Thermalright Launches $99 Archon SB-E 2X HSF

Subject: General Tech | November 26, 2012 - 01:00 AM |
Tagged: thermalright, sb-e 2x, hsf, heatsink, cpu cooler

Thermalright has announced a new tower CPU cooler called the Archon SB-E 2X. The new heatsink is a slim tower design, which is designed to not infringe on the RAM slots or PCI-E expansion slots. It measures 170mm x 155mm x 53mm and weighs just over 1.7 pounds (775 grams).

The heatsink itself is 53mm wide. The aluminum fins are attached to the baseplate using eight 6mm copper heatpipes. The contact plate and heatpipes are nickel plated with a mirror finish on the area that makes contact with the processor.

Thermalright Archon SB-E 2X.jpg

Thermalright is bundling the HSF with two of its silent-series TY-141 140mm fans. The fans are rated at 73.5 CFM and 21 dBA. Using PWM, the fans will spin anywhere between 900 and 1300 RPM. Including the two fans, the heatsink is 79.5mm wide. Thermalright claims that the heatsink will fit on LGA 2011 platforms without touching the RAM slots, however.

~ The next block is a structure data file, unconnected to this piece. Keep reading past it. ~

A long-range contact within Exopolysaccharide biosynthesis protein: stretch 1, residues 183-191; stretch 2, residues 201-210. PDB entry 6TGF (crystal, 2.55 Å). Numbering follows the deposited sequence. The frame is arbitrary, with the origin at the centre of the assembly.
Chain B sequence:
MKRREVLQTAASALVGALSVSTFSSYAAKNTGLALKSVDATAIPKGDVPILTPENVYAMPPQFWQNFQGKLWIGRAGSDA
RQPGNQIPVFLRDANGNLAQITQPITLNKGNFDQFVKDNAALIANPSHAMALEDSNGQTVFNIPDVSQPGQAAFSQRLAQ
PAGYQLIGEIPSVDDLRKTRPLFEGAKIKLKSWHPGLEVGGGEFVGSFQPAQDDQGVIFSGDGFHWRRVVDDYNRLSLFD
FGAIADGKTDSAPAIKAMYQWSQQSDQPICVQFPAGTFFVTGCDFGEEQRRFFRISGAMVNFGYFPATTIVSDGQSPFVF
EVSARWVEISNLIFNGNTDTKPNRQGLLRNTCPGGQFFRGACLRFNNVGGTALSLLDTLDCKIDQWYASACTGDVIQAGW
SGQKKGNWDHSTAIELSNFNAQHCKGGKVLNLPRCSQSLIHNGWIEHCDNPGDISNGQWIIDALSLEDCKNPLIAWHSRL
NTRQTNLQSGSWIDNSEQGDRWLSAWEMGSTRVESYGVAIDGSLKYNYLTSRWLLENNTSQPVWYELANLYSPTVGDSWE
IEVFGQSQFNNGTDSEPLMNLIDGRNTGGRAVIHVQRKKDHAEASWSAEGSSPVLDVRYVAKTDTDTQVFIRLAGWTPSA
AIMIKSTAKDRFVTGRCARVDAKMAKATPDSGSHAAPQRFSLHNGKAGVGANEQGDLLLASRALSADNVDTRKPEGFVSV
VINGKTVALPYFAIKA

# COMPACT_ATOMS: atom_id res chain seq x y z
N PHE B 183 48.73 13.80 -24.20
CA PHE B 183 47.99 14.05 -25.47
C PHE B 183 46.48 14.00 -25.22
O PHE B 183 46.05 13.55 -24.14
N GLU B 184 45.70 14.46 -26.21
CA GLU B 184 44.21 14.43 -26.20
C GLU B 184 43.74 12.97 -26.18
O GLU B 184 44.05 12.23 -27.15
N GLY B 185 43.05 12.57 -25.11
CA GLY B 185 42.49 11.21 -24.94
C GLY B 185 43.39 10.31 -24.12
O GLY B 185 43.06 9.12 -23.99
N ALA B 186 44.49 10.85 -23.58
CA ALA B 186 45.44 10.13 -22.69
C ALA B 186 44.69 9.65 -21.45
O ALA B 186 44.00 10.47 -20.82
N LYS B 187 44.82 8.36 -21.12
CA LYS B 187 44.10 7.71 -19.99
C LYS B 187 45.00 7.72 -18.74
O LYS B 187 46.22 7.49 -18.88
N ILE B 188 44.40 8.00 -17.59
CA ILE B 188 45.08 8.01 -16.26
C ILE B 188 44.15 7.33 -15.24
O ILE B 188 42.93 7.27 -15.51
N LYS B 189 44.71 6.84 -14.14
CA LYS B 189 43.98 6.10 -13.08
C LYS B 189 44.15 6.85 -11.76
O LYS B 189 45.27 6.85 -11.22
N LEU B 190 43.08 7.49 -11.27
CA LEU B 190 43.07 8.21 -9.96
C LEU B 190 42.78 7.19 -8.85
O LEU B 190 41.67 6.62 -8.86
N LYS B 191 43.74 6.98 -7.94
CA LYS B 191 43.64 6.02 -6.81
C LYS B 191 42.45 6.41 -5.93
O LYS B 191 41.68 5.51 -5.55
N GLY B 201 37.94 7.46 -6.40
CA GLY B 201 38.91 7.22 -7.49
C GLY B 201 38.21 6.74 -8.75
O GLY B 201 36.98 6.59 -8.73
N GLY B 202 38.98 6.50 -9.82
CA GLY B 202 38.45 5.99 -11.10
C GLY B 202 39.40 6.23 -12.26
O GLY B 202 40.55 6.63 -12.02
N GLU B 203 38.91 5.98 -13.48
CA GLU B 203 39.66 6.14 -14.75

Thermalright Archon SB-E 2X_1.jpg

 

The new heatsink uses Thermalright’s VX BTKII mounting system that allows pressure to be adjusted. It supports the LGA 2011, 1366, 1155, 1156, and 775 Intel sockets and the AMD FM1, AM3+, AM2+, AM2, and 939 sockets.

Thermalright Archon SB-E 2X_2.jpg

While there is no specific release date mentioned on the Thermalright website, it should be available soon. The Archon SB-E 2X will have an MSRP of $99.95 USD. At that price, it is putting itself into closed-loop watercooling territory. It will be interesting to see how well it performs and stacks up to coolers like the H80 and Noctua DH-14.

Source: Bit-Tech

SilverStone Launches Massive Nitrogon NT01-Pro CPU HSF

Subject: General Tech | November 11, 2012 - 06:00 PM |
Tagged: Silverstone, nt01-pro, nitrogon, hsf, heatsink

SilverStone recently launched a new air cooler called the Nitrogon NT01-Pro. At 140mm (W) x 97mm (H) x 120mm (D), it looks to offer up some impressive cooling potential. The cooler is aluminum with a copper base-plate and a total of six heatpipes.

nt01-pro-34view-01.jpg